Social Responsibility

It is impossible to create a system of Ethics from a position of isolation.

Universal principles about giving are now recognized within business operations. “To give is better than to receive.” The difficulty for Corporate is that receiving is the essence of their existence. Statistical data may indicate higher receipts if you give back and for some is the sole only motivation for a Corporate to adopt/partner with a cause.

It is the heart of the giver—not the act—that counts.

Sally informed me once how she was paying claims for a national insurance company. The claim was going through its normal process of investigation and delay. The claimant finally rang Sally and challenged the process. You see, the claimant was suffering from a particular type of cancer that the insurance company advertised as a supporting partner in its research.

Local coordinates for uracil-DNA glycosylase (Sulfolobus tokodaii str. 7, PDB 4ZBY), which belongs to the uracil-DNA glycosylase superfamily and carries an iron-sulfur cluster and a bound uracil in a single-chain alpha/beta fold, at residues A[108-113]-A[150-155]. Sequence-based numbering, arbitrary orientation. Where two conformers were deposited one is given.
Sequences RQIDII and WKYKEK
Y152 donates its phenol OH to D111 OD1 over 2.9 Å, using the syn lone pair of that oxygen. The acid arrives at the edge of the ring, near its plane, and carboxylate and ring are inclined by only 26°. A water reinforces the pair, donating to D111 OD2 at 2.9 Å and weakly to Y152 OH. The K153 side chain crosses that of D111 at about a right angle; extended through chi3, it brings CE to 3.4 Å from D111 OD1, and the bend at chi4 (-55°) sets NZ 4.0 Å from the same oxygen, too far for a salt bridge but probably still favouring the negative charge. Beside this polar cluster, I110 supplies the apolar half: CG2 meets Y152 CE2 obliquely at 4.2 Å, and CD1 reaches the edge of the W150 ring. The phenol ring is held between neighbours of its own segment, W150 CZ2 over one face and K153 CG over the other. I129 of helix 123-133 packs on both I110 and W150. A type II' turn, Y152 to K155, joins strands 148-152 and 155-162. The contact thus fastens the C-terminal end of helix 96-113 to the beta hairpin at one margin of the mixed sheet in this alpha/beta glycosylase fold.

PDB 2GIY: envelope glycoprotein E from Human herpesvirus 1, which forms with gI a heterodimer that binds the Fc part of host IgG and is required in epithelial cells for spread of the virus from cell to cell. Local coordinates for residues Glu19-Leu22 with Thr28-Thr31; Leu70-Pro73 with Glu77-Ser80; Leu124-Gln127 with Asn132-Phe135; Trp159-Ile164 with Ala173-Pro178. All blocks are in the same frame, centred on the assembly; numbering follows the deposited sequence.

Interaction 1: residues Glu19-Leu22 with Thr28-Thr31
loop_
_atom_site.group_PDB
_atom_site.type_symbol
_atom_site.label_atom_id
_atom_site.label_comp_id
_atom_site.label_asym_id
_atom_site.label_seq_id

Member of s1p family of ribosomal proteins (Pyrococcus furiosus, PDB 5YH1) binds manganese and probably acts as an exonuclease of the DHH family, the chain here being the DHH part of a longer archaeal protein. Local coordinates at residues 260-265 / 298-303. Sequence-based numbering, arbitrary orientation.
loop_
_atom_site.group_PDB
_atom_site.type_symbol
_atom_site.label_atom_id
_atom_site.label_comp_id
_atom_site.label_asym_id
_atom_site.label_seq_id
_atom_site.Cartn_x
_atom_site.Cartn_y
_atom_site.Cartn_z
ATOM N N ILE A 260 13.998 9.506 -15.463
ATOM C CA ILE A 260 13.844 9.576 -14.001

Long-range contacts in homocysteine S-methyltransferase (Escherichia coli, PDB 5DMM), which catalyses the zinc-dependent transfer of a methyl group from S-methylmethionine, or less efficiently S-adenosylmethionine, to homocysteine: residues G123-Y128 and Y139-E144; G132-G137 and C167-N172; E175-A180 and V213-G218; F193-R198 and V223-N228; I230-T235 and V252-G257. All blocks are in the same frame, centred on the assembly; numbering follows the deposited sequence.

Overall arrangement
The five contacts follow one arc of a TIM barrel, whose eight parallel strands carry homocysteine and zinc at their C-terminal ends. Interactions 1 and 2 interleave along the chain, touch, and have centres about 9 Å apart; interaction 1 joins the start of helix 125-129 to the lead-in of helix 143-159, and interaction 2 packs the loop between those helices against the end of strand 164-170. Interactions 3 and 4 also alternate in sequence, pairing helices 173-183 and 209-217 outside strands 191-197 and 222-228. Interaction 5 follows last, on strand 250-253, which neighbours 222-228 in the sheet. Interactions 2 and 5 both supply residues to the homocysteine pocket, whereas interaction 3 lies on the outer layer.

Sally brought this to the attention of her manager. The manager then directed Sally to upper management. There they ruled in favor of the claimant to expedite the case. Why? Because they believe in their cause?

No, it was for the sake of public relations.

I’m afraid that many businesses adopt a cause solely for PR purposes. In other words, it’s about what they get instead of what they give. It is very difficult for money driven, profit obsessed organizations to embrace altruism. Yet their survival is dependent upon that very act: embracing the desire to give back.


Yves Smith posted a story on titled, “Corporate Greed is Killing Investment” (March 6, 2015). The essence of his argument is that the fixation on quarterly earnings sacrifices longer-term performance for short term gains. The obsession on ensuring shareholders are happy seems to be at the cost of prudent expenditures.

Challenge: Ethics is about giving for the benefit of others and not for self- promotion. Are your money decisions based on what is best for future generations? Or are you making financial decisions to meet an immediate desire?

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